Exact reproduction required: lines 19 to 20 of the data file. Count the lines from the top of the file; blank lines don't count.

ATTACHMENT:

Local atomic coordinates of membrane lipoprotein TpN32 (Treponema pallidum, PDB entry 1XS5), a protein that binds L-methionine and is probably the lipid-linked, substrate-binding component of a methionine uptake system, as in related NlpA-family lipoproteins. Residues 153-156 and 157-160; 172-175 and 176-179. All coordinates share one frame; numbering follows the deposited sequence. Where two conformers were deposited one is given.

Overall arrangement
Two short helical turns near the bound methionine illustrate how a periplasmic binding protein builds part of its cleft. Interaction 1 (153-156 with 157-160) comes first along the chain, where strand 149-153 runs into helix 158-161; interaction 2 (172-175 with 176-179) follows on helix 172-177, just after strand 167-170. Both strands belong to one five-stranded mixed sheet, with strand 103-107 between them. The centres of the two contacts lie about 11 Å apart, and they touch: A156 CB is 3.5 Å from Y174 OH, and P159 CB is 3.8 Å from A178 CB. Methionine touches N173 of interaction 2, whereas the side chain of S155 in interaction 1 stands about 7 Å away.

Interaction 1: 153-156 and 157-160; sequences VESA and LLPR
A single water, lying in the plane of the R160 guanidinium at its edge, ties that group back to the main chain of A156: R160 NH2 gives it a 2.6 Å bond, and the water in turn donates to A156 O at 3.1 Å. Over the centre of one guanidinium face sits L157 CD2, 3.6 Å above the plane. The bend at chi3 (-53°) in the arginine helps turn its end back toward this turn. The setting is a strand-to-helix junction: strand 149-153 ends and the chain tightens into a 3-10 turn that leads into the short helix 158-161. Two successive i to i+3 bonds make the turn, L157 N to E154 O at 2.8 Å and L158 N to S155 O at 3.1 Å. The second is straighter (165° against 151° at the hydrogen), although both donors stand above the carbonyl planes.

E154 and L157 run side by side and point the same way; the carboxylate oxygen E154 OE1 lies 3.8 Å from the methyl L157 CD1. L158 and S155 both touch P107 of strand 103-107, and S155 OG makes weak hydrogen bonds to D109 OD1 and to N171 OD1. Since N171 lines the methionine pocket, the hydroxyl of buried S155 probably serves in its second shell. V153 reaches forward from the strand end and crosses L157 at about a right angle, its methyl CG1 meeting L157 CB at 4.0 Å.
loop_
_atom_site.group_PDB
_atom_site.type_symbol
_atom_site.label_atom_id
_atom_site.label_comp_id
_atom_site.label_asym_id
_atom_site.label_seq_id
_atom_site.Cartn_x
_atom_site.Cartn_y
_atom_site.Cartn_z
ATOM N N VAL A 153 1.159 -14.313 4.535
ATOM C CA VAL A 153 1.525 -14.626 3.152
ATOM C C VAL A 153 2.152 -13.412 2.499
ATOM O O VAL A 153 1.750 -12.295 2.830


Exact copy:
ATOM C C VAL A 153 2.152 -13.412 2.499
ATOM O O VAL A 153 1.750 -12.295 2.830